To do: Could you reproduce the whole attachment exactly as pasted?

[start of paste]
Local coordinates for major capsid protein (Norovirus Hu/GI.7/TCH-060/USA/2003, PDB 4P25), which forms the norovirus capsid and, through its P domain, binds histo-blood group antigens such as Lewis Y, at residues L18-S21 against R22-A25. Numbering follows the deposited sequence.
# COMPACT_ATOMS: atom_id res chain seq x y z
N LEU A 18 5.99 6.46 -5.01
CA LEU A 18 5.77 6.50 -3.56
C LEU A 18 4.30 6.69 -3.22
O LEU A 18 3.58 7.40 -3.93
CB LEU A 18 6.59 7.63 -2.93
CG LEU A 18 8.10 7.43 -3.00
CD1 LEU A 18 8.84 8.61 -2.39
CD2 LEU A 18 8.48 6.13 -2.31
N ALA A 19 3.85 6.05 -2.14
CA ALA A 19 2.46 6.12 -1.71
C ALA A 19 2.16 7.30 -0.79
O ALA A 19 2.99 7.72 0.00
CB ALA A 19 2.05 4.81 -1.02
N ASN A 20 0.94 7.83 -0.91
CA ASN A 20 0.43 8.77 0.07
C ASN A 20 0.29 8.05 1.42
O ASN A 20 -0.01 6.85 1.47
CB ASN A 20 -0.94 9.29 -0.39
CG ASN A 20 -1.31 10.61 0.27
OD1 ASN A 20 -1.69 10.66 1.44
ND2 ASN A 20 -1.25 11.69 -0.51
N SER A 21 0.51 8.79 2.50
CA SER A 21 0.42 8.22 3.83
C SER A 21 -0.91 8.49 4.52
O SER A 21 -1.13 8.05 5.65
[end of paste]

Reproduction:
Local coordinates for major capsid protein (Norovirus Hu/GI.7/TCH-060/USA/2003, PDB 4P25), which forms the norovirus capsid and, through its P domain, binds histo-blood group antigens such as Lewis Y, at residues L18-S21 against R22-A25. Numbering follows the deposited sequence.
# COMPACT_ATOMS: atom_id res chain seq x y z
N LEU A 18 5.99 6.46 -5.01
CA LEU A 18 5.77 6.50 -3.56
C LEU A 18 4.30 6.69 -3.22
O LEU A 18 3.58 7.40 -3.93
CB LEU A 18 6.59 7.63 -2.93
CG LEU A 18 8.10 7.43 -3.00
CD1 LEU A 18 8.84 8.61 -2.39
CD2 LEU A 18 8.48 6.13 -2.31
N ALA A 19 3.85 6.05 -2.14
CA ALA A 19 2.46 6.12 -1.71
C ALA A 19 2.16 7.30 -0.79
O ALA A 19 2.99 7.72 0.00
CB ALA A 19 2.05 4.81 -1.02
N ASN A 20 0.94 7.83 -0.91
CA ASN A 20 0.43 8.77 0.07
C ASN A 20 0.29 8.05 1.42
O ASN A 20 -0.01 6.85 1.47
CB ASN A 20 -0.94 9.29 -0.39
CG ASN A 20 -1.31 10.61 0.27
OD1 ASN A 20 -1.69 10.66 1.44
ND2 ASN A 20 -1.25 11.69 -0.51
N SER A 21 0.51 8.79 2.50
CA SER A 21 0.42 8.22 3.83
C SER A 21 -0.91 8.49 4.52
O SER A 21 -1.13 8.05 5.65